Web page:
July 12, 2010

Thousands Gather To View Rare Solar Eclipse

A total solar eclipse plunged remote islands into darkness on Sunday after it began its 6,800 miles arc over the Pacific.

The effect was so stunning in Tahiti that it drew crowds away from the World Cup in Polynesia to point their eyes to the sky instead.

About 5,000 astronomers spread out across French Polynesia to look at the eclipse through special glasses.

Thousands of other stargazers gathered on Easter Island, which scientists said would be the most impressive spot to view the eclipse.

The eclipse cast its shadow over the island's ancient, strange stone statues lending a mystical air to the event.

About 4,000 tourist, scientists, photographers, filmmakers and journalist flocked to the Chilean World Heritage site of about 60 square miles.

Chilean weather forecasters were doubtful about how visible the seventh total eclipse of the century would be.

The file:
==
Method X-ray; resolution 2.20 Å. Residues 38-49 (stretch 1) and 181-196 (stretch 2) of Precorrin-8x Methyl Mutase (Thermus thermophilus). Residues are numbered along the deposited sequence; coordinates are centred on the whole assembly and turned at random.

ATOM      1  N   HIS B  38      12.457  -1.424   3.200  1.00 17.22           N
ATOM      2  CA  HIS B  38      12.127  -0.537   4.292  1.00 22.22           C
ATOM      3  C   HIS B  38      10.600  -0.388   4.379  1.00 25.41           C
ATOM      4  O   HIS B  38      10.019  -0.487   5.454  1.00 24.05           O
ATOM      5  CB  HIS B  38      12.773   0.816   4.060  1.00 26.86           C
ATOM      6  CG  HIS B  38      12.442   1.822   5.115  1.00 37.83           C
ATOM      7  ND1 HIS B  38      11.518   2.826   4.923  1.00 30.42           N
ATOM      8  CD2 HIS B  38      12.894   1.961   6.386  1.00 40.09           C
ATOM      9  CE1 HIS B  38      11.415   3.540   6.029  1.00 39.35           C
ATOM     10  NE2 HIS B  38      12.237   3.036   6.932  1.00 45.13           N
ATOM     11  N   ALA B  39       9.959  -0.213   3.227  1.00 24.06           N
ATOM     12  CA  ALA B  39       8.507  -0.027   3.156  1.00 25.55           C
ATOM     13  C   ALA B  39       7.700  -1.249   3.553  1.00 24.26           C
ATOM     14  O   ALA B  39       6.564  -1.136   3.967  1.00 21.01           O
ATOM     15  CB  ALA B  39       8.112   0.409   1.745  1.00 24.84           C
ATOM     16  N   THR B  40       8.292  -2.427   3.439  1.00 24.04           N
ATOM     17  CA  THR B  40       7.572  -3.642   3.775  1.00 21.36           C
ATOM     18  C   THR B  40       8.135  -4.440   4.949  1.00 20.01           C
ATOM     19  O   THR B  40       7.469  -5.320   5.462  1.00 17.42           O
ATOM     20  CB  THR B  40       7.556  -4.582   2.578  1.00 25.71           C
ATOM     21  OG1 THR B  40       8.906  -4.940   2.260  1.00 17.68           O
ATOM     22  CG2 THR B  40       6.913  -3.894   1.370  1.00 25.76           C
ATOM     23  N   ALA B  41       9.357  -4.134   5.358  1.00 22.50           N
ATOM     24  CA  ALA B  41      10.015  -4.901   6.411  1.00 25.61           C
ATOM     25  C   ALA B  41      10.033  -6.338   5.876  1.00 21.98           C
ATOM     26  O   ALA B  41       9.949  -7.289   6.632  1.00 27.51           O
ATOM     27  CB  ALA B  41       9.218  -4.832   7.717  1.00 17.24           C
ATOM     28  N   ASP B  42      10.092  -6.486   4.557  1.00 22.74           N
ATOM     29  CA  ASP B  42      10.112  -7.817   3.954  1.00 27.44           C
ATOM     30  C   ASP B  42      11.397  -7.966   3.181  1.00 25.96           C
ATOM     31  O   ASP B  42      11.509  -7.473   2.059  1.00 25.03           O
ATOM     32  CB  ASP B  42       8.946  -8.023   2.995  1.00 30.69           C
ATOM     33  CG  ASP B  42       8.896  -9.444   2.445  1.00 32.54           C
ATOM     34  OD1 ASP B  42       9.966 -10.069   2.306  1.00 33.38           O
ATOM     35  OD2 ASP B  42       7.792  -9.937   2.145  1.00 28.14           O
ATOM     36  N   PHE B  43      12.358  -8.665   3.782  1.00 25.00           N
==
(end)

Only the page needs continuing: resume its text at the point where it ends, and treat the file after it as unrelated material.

However, bright blue skies paved the way for a great view of the eclipse.

Many visitors also equipped themselves with solar eclipse glasses in order to be able to safely stare into the skies at the exact moment that the Sun, Moon and Earth aligned for a fleeting four minutes and 41 seconds.

The eclipse brought tourists to Eastern Island and Tahiti, where among the stargazers was film director James Cameron, helping to bring in a $10.8 million tourism boom to the archipelago.

In the small Patagonian town of El Calafate, just across the border from southern Chile in the snow-capped Argentine Andes, hundreds of people gathered hoping to witness the natural phenomenon.

"We are pleased and excited by the interest generated by the eclipse. The five daily flights arriving in El Calafate were full on Friday and Saturday and the climate is excellent for watching," tourism director Ana Ianni, told AFP.

Image Courtesy Lutfar Rahman Nirjhar (Wikipedia)